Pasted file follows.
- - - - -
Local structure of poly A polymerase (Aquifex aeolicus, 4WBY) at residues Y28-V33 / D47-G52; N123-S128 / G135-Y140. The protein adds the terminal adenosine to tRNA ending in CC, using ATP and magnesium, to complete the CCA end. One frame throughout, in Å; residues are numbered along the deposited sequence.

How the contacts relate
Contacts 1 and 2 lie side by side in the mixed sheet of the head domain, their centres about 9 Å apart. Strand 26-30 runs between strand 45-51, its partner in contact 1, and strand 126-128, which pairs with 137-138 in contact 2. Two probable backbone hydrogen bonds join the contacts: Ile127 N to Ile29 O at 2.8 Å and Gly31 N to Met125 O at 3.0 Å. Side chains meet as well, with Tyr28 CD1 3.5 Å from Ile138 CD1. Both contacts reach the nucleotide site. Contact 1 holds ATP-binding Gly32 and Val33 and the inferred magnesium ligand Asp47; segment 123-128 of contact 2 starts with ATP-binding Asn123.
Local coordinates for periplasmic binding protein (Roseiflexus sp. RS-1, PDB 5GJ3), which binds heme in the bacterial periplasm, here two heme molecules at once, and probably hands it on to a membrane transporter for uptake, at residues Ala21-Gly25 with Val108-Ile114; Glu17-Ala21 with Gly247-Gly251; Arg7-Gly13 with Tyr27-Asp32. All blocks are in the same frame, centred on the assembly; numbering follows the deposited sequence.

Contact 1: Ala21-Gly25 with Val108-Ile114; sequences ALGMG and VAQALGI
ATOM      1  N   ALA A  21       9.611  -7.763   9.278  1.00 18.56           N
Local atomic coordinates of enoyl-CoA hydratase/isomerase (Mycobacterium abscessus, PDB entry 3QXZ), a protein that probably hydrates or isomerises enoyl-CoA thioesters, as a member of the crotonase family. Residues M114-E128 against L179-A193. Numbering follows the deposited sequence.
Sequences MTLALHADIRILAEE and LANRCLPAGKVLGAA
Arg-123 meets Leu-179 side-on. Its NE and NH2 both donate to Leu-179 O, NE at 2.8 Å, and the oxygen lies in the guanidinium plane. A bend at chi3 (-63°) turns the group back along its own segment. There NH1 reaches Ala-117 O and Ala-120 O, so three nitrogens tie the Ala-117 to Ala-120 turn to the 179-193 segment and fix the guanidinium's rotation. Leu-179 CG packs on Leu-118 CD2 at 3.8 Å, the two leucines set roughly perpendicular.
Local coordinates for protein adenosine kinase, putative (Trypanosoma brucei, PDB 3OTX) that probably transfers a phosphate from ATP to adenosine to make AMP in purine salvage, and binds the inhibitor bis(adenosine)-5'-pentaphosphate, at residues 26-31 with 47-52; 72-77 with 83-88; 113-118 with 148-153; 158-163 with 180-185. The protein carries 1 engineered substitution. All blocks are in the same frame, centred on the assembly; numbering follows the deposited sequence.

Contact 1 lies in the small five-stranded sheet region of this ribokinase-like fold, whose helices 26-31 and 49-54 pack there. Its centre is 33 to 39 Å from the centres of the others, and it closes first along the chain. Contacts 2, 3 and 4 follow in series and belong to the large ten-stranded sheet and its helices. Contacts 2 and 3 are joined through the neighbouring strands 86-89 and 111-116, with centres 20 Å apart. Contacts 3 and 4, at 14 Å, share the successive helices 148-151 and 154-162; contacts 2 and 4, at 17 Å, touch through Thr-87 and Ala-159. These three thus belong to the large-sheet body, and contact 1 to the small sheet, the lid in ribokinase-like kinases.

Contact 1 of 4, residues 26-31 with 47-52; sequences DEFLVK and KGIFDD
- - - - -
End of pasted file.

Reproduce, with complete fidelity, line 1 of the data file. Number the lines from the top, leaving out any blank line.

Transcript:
Local structure of poly A polymerase (Aquifex aeolicus, 4WBY) at residues Y28-V33 / D47-G52; N123-S128 / G135-Y140. The protein adds the terminal adenosine to tRNA ending in CC, using ATP and magnesium, to complete the CCA end. One frame throughout, in Å; residues are numbered along the deposited sequence.